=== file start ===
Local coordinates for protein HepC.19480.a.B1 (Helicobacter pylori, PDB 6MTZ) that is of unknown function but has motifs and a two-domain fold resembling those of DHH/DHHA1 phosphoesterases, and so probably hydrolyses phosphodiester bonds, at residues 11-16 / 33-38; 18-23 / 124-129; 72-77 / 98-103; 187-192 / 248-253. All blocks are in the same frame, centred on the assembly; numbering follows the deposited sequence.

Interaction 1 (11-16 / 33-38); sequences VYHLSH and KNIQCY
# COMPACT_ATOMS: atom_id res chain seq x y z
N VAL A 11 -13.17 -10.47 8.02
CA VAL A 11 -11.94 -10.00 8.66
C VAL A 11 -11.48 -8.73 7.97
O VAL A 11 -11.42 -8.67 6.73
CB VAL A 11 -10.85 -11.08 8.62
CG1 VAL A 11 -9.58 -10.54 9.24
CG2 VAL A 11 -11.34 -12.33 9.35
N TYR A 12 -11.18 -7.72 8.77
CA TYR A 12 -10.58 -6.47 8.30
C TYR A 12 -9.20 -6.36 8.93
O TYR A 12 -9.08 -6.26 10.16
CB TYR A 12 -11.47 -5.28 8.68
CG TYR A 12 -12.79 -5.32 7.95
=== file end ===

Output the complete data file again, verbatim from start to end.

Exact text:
Local coordinates for protein HepC.19480.a.B1 (Helicobacter pylori, PDB 6MTZ) that is of unknown function but has motifs and a two-domain fold resembling those of DHH/DHHA1 phosphoesterases, and so probably hydrolyses phosphodiester bonds, at residues 11-16 / 33-38; 18-23 / 124-129; 72-77 / 98-103; 187-192 / 248-253. All blocks are in the same frame, centred on the assembly; numbering follows the deposited sequence.

Interaction 1 (11-16 / 33-38); sequences VYHLSH and KNIQCY
# COMPACT_ATOMS: atom_id res chain seq x y z
N VAL A 11 -13.17 -10.47 8.02
CA VAL A 11 -11.94 -10.00 8.66
C VAL A 11 -11.48 -8.73 7.97
O VAL A 11 -11.42 -8.67 6.73
CB VAL A 11 -10.85 -11.08 8.62
CG1 VAL A 11 -9.58 -10.54 9.24
CG2 VAL A 11 -11.34 -12.33 9.35
N TYR A 12 -11.18 -7.72 8.77
CA TYR A 12 -10.58 -6.47 8.30
C TYR A 12 -9.20 -6.36 8.93
O TYR A 12 -9.08 -6.26 10.16
CB TYR A 12 -11.47 -5.28 8.68
CG TYR A 12 -12.79 -5.32 7.95